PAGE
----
AUSTIN, Texas —Jurors randomly selected from the audience will decide the guilt or innocence of a drunk driving suspect during a live mock trial Tuesday (Oct. 3) at The University of Texas at Austin.
The Honorable Judge Gary Steele of the 274th District Court will preside over the case during which Texas Department of Public Safety Senior Trooper Jeff Sones will testify about the arrest of a student who allegedly was driving while intoxicated following a college party.
The mock trial at 7 p.m. Tuesday (Oct. 3), in the University Teaching Center, Room 2.112A, is a joint effort to convey the dangers of drunk driving. It is free and open to the public, and is sponsored by the Legal Services for Students Office, the Dean of Students Office, Longhorns Against Drunk Driving at The University of Texas at Austin, and the Southwest Texas State University Attorney for Students Office. Sign language interpreters will be provided.
The program is titled A Night to Remember: The Truth About DWI.
A second showing will be held on the Southwest Texas State University campus on Oct.10 at 7 p.m. in the LBJ Student Center Teaching Theater.
The program will consist of a video showing “Jason,” played by UT Austin student Martin Demkowicz, becoming intoxicated at a college party. His girlfriend, “Amber,” played by SWTSU student Abby Windham, wishing to keep him from driving, volunteers to take him and several friends to a local restaurant for some dinner. Unfortunately, while not as impaired as her boyfriend, she also is affected by alcohol and is stopped by the state trooper for unsafe driving. The film accurately depicts what happens to a person who is arrested for DWI from the field sobriety tests through the arrest, jailing and booking procedures.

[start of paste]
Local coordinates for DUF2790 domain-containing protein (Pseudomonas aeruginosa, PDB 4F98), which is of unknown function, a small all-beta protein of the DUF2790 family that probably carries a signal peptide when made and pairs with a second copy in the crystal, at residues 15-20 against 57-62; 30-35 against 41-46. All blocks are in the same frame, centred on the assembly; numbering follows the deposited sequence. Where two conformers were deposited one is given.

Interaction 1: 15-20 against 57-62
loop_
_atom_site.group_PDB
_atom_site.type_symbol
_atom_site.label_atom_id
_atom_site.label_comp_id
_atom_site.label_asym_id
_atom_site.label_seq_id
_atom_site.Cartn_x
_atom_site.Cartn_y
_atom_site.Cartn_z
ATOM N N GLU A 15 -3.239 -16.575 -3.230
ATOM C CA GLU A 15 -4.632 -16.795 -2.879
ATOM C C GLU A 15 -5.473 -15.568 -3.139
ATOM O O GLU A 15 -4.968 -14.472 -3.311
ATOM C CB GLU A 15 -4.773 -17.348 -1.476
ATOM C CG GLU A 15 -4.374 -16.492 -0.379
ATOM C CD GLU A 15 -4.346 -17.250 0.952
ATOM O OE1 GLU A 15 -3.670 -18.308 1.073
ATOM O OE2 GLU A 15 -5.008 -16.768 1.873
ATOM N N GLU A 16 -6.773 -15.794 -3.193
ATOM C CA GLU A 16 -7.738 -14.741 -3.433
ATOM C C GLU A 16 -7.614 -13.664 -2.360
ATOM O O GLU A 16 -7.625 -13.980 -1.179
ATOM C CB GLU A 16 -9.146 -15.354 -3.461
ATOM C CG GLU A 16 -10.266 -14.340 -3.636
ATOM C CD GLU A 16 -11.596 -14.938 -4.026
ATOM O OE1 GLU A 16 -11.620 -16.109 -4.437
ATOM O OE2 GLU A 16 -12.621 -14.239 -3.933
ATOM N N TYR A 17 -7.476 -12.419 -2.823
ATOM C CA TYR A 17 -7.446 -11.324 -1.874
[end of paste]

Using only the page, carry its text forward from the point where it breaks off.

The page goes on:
Defense attorney and adjunct UT Austin law school professor Richard Segura of Austin and former Hays County prosecuting attorney David Watts will try the case before a jury that will be randomly selected from the audience that evening. The participants will play their roles but the jury verdict will not be scripted. The trial will be followed by a brief panel discussion by the main actors in the play and a factual upbeat power point presentation by Frances Hamm of the Longhorns Against Drunk Driving program. Hamm will demonstrate that most university students understand the dangers of drunk driving and that the real peer pressure is not to commit such a crime.
The message aimed at the students at the universities is that DWI charges, even when an injury or death is not involved, can carry severe consequences that can include significant financial impact on the perpetrator and the loss of his/her driver’s license for an extended period. For many students, the money that will have to be spent defending their cases and paying the related fines and probationary costs upon conviction will make the difference in whether or not they can afford to stay in school.
For additional information, contact Raymond Schiflett, director of Legal Services for Students at UT Austin, (512) 471-7796.